A name-and-shame campaign targeting supermarkets that sell milk supplied by farmers paid less than the cost of production is spreading across the internet.
The “Back Our Dairy Farmers” poster produced by the NFU has been shared more than 3,000 times across social media networks Facebook and Twitter.
“It’s time to back our dairy farmers,” the poster says. “It’s a shame that Asda, Morrisons and the Co-operative don’t.”
From 1 August 2012, dairy farmers supplying milk to Asda, Morrisons and the Co-operative will receive less than the cost of production, the poster adds.
The NFU is urging its supporters to download the poster.
It came as the union said it would support peaceful demonstrations outside dairy processors and retailers unless recent milk price cuts to farmers are reversed.
An Asda spokeswoman said the supermarket chain was continuing to have discussions with the farmers who supply its milk.
“We’re extremely proud of the relationship we have built up over the last six years, which is a result of having an open dialogue with them and Arla.
“We pay a premium above and beyond the Arla base price – and that premium benefits each one of the 300 dedicated farmers who supply Asda with milk.
“We will continue to meet with our farmers and their representatives over the coming days and weeks as we seek to resolve the current difficulties they face.”
A spokesman for Co-operative Food said the retailer was doing everything it could to attempt to alleviate the pressures facing dairy farmers.
The Co-operative had already taken the decision to increase the premium it paid on milk to farmers by 0.65p per litre taking it to 2p/litre.
The retailer argues that its “market price plus premium mechanism” provides a secure, long-term partnership with farmers and delivers benefits beyond simply what it pays for milk.
“We continue to argue that looking purely at price as a means of gauging our support for farmers is misleading,” said the Co-operative.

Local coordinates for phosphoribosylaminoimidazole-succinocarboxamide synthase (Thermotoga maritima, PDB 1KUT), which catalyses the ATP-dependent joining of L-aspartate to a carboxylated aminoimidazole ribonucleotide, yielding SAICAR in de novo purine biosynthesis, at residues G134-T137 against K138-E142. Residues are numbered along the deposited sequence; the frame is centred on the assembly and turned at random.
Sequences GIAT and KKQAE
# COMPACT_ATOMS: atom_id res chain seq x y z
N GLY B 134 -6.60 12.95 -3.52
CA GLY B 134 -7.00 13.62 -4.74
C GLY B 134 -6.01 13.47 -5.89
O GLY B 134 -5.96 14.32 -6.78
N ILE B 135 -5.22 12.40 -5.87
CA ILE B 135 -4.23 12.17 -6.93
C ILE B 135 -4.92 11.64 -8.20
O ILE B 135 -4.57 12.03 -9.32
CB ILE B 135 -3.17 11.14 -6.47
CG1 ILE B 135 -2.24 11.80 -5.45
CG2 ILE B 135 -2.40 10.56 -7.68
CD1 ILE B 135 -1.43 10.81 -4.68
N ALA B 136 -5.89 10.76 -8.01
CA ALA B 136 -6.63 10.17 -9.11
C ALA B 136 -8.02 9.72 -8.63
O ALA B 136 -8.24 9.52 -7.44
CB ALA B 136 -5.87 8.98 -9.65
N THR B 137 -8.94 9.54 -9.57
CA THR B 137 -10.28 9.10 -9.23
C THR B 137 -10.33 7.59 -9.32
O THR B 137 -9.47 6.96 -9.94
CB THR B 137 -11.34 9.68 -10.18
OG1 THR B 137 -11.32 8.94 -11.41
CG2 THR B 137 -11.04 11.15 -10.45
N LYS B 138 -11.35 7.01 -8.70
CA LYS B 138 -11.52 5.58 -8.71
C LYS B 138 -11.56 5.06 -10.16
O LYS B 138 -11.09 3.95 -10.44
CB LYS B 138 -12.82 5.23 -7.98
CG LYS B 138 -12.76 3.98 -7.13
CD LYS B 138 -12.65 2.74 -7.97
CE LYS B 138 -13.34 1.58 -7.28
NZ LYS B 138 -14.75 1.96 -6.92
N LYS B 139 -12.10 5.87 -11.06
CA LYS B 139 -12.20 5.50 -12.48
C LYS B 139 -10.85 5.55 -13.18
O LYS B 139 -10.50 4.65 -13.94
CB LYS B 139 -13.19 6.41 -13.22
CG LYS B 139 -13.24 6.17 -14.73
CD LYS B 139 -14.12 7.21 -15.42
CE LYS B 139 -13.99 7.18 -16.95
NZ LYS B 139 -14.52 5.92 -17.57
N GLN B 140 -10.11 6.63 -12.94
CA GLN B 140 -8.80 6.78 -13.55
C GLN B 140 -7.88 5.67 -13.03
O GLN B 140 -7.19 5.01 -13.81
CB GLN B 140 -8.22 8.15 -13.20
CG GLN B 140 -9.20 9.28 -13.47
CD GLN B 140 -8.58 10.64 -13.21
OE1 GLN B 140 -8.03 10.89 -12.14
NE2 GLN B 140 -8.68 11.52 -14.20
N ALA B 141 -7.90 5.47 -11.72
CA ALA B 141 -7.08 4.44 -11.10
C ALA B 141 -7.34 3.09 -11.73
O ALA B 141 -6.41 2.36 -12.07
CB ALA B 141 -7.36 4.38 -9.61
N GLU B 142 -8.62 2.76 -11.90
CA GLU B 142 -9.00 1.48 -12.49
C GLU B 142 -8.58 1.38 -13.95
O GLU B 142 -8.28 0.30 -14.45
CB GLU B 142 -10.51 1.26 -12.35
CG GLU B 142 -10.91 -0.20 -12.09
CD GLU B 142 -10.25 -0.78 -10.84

“We have a series of measures in place, unique to the Co-operative, which is playing an important role in helping farmers to reduce the cost of production.
“These include a series of professionally facilitated workshops on farm management, a carbon and energy efficiency audit, access to cut-price power and a contribution towards veterinary care.”
The NFU accepts that the Co-operative has upped its premium above the market price but says that it is still below the cost of production.
Morrisons has also been asked to comment on its milk pricing policy but is yet to respond.
Tesco, Sainsbury’s, Waitrose and M&S are not being targeted by the NFU because they operate pricing mechanisms based on the cost of production (COP), rather than the market price.
But some farmers have warned that COP models can be misleading.
This is because some retailers buy milk cheaply from processors as well as purchasing milk at a higher COP-based price direct from farmers.
Major processors have slashed some 4p/litre of the farmgate milk price since 1 April.
Price cuts by Robert Wiseman Daires, Dairy Crest, Arla and Milk Link have left many farmers who were barely breaking even deeper facing an annual loss of at least £50,000.
Farmers not on COP pricing models are frequently receiving less than 25p for milk that costs them 30p/litre to produce.
NFU deputy president Meurig Raymond said milk producers would be forced to take action unless the price cuts were rescinded by 1 August.
“If this doesn’t happen, then we will support and facilitate targeted demonstrations outside processors and retailers,” he said.
“We will also mobilise the public with a concerted consumer campaign to help them understand the crisis facing the dairy industry and we will be asking them for their support with this campaign.
“All this co-ordinated action will be designed to put pressure and bring shame on the retailers and processors who have caused this crisis in the British dairy industry.”
More than 2,500 dairy farmers travelled from across Britain to discuss the issue at an emergency milk summit, held at Central Hall, Westminster, on Wednesday (11 July).
The government has repeatedly refused to bring in legislation that farm leaders believe would ensure a fairer deal for milk producers.
Instead, farm minister Jim Paice believes a voluntary code of practice governing milk contracts would be a better way forward.
Mr Raymond said the NFU remained hopeful that a voluntary code would bring some balance to the relationship between farmers and processors.
But he warned: “Before long we have to ramp up our lobbying of Parliament to introduce statutory powers.”
Read more on our dedicated milk price cuts crisis page